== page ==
After partitioning with gdisk, YaST says it cannot find mount points. I can create a new GPT in YaST, but then it erases the BIOS Boot partition I created in gdisk. Do you have any other suggestions?
Are you installing from the DVD?
I can try a fresh install to my external drive, to see whether I get the same thing. I’ll start by erasing the current partitioning and create a new setup.
Yes, I am installing from the DVD. It looks like gdisk will let you set the sector alignment and partition the disk all in one try, without exiting. I think I tried exiting and then going back into it and it didn’t matter. If you want to try and see what happens, I’m curious to see what result you get. YaST doesn’t tell the user which partition is GPT or MBR (unless I’m not seeing something)…maybe that would be a nice feature to make things less confusing.
Okay, it is busy installing as I write this.
I probably did not give enough detail before.
I first partitioned the disk with “gdisk”
GPT fdisk (gdisk) version 0.8.7 Partition table scan: MBR: protective BSD: not present APM: not present GPT: present Found valid GPT with protective MBR; using GPT. Disk /dev/sdf: 156301488 sectors, 74.5 GiB Logical sector size: 512 bytes Disk identifier (GUID): 11B54440-F03F-49E9-84D6-9ADA51D8B3F2 Partition table holds up to 128 entries First usable sector is 34, last usable sector is 156301454 Partitions will be aligned on 2-sector boundaries Total free space is 0 sectors (0 bytes) Number Start (sector) End (sector) Size Code Name 1 34 2047 1007.0 KiB EF02 BIOS boot partition 2 2048 41945087 20.0 GiB 8300 Linux filesystem 3 41945088 62916607 10.0 GiB 8200 Linux swap 4 62916608 156301454 44.5 GiB 8300 Linux filesystem
That’s the output from “gdisk -l”. The disk itself is an old IDE disk mounted in an external enclosure. It’s a left-over from a long discarded older computer.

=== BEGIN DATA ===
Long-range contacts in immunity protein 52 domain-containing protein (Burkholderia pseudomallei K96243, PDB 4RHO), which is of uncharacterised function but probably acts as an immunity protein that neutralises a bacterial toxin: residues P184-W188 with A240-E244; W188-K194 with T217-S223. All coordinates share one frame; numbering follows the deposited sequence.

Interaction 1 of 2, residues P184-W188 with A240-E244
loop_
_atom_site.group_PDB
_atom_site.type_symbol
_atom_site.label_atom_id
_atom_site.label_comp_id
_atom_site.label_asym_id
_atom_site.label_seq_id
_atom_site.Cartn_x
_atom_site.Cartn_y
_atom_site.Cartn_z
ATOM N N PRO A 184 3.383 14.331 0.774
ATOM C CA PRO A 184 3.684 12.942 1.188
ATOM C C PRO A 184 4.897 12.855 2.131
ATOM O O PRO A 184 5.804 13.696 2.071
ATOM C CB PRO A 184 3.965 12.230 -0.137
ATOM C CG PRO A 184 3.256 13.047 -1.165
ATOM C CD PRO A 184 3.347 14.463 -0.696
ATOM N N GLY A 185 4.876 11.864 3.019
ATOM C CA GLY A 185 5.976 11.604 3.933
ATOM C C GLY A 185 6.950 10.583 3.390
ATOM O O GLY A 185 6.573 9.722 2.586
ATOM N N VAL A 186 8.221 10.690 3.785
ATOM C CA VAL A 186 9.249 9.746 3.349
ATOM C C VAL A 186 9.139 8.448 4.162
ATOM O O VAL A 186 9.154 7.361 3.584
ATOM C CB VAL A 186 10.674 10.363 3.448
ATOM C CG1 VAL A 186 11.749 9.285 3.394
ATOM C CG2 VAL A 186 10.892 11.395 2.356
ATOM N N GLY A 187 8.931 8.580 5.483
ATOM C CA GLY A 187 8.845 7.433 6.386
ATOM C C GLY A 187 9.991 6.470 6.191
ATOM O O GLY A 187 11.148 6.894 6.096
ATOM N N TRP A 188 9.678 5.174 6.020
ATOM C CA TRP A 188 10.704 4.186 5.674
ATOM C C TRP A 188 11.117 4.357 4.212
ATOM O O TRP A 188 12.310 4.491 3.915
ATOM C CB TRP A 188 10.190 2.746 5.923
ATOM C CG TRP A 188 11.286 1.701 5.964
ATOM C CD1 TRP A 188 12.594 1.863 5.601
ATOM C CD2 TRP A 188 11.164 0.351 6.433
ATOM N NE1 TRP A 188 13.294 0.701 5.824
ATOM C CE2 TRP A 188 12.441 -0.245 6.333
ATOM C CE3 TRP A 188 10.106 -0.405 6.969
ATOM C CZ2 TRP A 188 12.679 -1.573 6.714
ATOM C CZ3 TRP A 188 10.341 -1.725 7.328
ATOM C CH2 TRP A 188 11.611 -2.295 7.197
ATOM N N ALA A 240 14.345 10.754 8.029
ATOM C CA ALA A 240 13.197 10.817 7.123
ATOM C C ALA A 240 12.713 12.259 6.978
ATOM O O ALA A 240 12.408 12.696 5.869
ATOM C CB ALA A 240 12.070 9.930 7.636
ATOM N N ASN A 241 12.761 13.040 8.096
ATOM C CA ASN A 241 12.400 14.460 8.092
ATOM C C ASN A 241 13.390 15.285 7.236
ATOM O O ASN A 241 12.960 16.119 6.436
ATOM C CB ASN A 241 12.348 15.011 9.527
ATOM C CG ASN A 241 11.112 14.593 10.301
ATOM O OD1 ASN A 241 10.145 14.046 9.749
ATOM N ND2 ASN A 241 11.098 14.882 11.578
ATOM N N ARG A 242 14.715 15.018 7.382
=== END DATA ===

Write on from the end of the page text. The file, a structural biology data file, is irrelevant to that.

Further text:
Next, the install to that external drive.
I’ll skip the preliminaries, and get to the partitioning section.
On the first partitioning screen, I clicked “Create Partition Setup”
On the next screen, I ignored the check boxes. Instead, I clicked “Custom Partitioning”. That’s what allows me to use existing partitions.
The next screen presented a list of partitions. In my case, this was complex because it had partitions for the internal drive, the external drive, and the USB flash drive that I had used with the DVD iso image.
I looked for the partitions that I had created on the external drive. I ignored the BIOS boot partition there, as it’s use should be automatic by grub install. So I started with “/dev/sdf2” for the root partition. I right clicked on that, and selected EDIT.
Next, on the edit page, I checked the box “Format Partition”. I set the file system to “ext4”. I checked the box “Mount Partition”, and I set the mount point to “/”.
I did about the same for “/dev/sdf4”, except that I set the mount point to “/home”.
For the swap partition, I set the file system to “swap” and the mount point to “swap”, and also checked the boxes to format partition and mount partition.
When I accepted the result, there was a strange message “Your boot partition is smaller than 12MB”. I think that is a spurious message, and I went ahead and ignored it.
In the meantime, install has completed and the newly installed system is up and running (I only install XFCE).
I hope that helps. My best guess is that you missed the part about setting a mount point.